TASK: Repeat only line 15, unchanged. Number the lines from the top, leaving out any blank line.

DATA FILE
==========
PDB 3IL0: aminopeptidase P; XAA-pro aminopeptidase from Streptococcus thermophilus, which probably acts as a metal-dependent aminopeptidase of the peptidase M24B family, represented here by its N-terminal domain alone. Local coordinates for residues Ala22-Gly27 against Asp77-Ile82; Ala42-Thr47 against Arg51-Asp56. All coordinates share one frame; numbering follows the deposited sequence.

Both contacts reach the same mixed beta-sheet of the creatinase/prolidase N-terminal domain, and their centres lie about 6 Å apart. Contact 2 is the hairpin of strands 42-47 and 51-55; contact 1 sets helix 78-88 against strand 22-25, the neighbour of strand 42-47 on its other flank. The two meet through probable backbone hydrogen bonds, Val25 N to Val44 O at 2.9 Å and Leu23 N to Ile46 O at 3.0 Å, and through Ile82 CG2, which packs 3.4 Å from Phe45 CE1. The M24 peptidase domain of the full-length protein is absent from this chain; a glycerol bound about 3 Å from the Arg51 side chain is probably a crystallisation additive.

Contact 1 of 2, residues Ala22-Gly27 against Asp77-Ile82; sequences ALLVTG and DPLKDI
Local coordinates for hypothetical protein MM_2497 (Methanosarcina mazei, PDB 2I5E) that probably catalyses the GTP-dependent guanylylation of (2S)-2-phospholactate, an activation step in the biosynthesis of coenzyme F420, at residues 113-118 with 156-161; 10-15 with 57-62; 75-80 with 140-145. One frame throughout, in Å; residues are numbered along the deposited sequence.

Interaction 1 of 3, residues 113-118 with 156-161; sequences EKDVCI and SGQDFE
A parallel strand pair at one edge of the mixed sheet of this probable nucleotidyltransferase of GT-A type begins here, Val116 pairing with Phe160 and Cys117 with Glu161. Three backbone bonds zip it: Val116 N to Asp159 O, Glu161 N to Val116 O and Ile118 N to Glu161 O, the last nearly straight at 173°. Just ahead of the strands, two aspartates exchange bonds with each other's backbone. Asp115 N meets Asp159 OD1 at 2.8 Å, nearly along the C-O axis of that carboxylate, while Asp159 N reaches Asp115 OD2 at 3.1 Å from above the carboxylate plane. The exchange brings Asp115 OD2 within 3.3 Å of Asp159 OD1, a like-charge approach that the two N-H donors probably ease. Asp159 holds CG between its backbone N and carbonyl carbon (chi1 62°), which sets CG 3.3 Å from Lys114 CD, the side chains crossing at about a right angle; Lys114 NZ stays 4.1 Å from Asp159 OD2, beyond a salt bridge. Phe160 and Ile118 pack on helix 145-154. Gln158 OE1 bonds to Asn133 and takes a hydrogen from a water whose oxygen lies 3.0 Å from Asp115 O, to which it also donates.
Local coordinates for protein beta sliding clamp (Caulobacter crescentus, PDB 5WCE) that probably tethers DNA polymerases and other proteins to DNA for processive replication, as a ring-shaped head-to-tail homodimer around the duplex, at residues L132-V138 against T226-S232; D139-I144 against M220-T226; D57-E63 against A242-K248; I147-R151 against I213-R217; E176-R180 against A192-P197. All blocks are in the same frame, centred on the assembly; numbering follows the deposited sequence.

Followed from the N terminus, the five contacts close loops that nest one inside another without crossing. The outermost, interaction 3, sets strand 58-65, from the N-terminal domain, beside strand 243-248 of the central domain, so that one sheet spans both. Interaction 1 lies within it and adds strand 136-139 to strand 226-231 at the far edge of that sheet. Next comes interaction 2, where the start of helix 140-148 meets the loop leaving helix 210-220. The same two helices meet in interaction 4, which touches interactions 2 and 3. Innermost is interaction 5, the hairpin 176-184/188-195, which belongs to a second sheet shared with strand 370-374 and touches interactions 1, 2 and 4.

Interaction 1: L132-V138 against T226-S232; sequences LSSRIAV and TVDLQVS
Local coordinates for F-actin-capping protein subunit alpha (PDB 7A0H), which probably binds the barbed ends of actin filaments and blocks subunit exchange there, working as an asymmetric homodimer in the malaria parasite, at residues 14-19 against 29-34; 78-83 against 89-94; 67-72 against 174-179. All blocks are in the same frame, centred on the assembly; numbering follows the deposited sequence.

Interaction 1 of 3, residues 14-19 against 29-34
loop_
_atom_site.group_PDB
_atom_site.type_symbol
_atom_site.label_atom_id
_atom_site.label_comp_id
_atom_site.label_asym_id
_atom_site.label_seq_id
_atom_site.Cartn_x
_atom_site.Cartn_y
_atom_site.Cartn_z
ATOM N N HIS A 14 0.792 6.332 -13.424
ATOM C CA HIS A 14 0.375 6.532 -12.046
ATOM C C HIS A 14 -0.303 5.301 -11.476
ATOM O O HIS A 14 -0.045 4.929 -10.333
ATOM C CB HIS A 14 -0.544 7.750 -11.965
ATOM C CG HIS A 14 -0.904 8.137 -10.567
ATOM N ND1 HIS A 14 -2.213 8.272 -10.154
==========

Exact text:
_atom_site.label_atom_id